The True Cold War Essay

3136 words - 13 pages

The Bubonic Plague and The Black Death Research Paper

Plague. A word that has struck fear in the hearts of man since the earliest of times. It has also lead to some of the greatest historical events and stories of our time. The ancient cities of Rome and Athens, in their downfall, were finished off by pestilence. The Bubonic Plague, also known as The Black Death, devastated Europe in the 14th century, starting a new age. The great warrior Ivan the Terrible was stricken with disease, and driven mad.During the 'exploration' of the new world, Cortes's greatest ally against theAztecs was smallpox. Napoleon's Grand Army was defeated by theRussians, and typhus. Queen Victoria spread hemophi ...view middle of the document...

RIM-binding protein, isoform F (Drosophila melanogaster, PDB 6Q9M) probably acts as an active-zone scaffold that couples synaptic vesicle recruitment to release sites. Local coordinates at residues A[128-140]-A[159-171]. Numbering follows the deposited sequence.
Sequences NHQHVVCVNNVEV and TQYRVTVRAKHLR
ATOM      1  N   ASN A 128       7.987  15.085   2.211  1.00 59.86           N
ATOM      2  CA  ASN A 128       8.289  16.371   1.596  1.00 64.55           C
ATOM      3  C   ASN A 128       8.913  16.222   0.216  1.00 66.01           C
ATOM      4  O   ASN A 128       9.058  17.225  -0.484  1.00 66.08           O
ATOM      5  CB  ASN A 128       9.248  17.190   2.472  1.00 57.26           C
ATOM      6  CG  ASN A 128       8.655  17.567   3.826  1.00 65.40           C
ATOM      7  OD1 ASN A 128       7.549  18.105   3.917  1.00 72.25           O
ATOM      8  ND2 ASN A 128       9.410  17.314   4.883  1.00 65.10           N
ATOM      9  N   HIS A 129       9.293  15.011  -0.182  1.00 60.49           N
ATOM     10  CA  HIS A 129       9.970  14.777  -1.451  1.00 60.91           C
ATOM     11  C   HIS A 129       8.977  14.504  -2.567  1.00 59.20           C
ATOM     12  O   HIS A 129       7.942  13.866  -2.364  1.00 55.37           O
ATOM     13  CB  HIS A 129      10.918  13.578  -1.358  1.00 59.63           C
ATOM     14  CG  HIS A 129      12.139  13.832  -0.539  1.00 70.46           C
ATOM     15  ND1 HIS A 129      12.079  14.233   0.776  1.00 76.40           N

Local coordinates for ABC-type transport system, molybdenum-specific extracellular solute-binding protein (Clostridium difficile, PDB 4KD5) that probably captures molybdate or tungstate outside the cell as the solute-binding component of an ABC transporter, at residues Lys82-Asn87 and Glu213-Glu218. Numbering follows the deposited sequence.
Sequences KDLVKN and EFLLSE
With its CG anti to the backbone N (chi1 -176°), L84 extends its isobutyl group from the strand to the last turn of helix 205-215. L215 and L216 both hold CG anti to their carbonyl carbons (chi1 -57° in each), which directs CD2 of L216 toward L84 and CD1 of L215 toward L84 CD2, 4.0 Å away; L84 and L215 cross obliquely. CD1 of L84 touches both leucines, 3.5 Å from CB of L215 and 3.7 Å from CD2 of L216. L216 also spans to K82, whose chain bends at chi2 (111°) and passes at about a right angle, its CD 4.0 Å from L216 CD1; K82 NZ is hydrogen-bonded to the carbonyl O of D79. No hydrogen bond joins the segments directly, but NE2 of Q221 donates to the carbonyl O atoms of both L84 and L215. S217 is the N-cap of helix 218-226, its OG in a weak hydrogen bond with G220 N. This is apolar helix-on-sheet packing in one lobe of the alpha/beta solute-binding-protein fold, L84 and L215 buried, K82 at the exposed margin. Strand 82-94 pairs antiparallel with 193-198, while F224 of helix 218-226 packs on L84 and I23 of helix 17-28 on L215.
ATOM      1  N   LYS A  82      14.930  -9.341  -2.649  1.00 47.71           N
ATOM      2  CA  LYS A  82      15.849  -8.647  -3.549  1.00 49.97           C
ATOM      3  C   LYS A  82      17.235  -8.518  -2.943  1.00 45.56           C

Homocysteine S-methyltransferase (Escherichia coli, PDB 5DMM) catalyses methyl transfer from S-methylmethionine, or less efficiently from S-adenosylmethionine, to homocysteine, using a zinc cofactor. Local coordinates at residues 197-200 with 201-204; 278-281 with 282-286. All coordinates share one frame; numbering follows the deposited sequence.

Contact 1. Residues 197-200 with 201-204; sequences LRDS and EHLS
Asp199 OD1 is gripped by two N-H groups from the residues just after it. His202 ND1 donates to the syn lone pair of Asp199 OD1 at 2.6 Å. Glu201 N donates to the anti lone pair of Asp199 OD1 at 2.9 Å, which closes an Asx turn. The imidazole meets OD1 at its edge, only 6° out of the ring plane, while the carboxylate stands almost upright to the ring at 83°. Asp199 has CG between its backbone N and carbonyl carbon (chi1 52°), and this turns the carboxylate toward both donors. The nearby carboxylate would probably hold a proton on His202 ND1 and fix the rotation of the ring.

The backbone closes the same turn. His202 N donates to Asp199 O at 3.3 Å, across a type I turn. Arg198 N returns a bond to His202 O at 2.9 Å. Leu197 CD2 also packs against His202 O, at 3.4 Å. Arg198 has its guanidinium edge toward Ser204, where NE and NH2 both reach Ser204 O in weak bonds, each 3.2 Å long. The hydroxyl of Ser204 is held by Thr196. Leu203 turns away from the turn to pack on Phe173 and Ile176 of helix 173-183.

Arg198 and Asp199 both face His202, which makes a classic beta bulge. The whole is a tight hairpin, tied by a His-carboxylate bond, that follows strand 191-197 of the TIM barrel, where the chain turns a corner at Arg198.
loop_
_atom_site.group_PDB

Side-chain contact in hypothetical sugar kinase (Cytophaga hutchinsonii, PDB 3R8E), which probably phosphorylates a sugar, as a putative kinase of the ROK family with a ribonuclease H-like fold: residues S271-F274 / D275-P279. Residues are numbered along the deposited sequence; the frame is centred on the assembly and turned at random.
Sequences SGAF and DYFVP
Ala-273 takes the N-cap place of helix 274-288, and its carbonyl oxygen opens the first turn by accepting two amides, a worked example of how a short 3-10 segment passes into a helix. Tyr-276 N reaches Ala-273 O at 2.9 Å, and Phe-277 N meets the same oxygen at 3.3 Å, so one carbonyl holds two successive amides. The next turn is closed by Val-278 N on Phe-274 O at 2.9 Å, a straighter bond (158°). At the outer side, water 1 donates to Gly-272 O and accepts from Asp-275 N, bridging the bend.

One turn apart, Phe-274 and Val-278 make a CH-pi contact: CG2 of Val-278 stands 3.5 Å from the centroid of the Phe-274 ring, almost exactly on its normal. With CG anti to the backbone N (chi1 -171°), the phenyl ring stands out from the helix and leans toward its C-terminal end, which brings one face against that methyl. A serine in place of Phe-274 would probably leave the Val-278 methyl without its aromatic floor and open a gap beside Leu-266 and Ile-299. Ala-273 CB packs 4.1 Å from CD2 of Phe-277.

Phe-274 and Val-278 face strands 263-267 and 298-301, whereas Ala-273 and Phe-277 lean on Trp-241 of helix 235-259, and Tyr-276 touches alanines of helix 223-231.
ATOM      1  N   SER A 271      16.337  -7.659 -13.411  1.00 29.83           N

This may seem incredulous to people today, but it happened. During those times, where there were humans, there were black rats. And where there are rats, there are fleas. And where there were fleas, there was the plague.Bubonic plague, and also pneumonic plague, were everywhere. France, Italy,Russia, England, you name it. When a village was infected, people fled, most likely taking the plague with them to the next village.3 One can only imagine what the people of that time thought. In those days, the church was the controlling influence. So, they probably thought it was the wrath of god.And with wraths of god, comes the need to search for scapegoats. And the main scapegoats were the Jews. They were accused of infecting town wells, and spreading imaginary poisons from city to city. For these 'crimes,' they were burned, hung, stoned, etc. Also, specific scapegoats were found and killed in every city. Mass hysteria gripped the known world. Then, it slowed down. It didn't stop, and it wouldn't for many years, but it slowed down enough for society to get back on its feet. And society now had a new outlook on life. The all-powerful Catholic Church still wielded some power, but not what it previously had. Europe was ready for a change. So, if you're an optimist, you might say that the plague gave Europeans a fresh start.4And while we are on the subject of the past, I shall relate another story of a strange disease and its effects on history. In the opening, I mentioned the destruction of Napoleon's Grand Army at the hands of typhus. Let's delve a little deeper into that event. In the spring of 1812, Napoleon had reached the height of his power and glory. His empire spread eastward to the Russian frontier and to Austria. Two of his brothers were kings. His 3 sisters all sat on thrones in one sense or another. His first son was Viceroy of Italy. AndNapoleon himself was currently married to the great niece of Marie Antoninette, and their first child was immediately named King of Rome.Napoleon was on a roll.5 Given time, patience, and some luck, he might have been able to extend his empire to the East, and force those pesky British into isolation, cutting them off from any matters in Europe and Asia. But these dreams would go unresolved. Because of something Napoleon could not see. In June of 1812, in eastern Germany, Napoleon massed a force of368,000 infantry, 80,000 cavalry, 1,100 guns, and 100,000 reserve infantry.He now outnumbered the Russian forces. With the Russian's defeat,Napoleon could boast being in control of most of Europe. But only 90,000 of the central army reached Moscow. And the rest was destroyed in the retreat.Why? As the Grand Army marched to Russia, they had to pass throughPoland. Poland was filthy and dirty. Most of the army was undisciplined, and pillaged villages, making themselves sick in the process. In the third week of July, Napoleon had lost 80,000 men, most to disease, and some of those to typhus. Since typhus was transmit...

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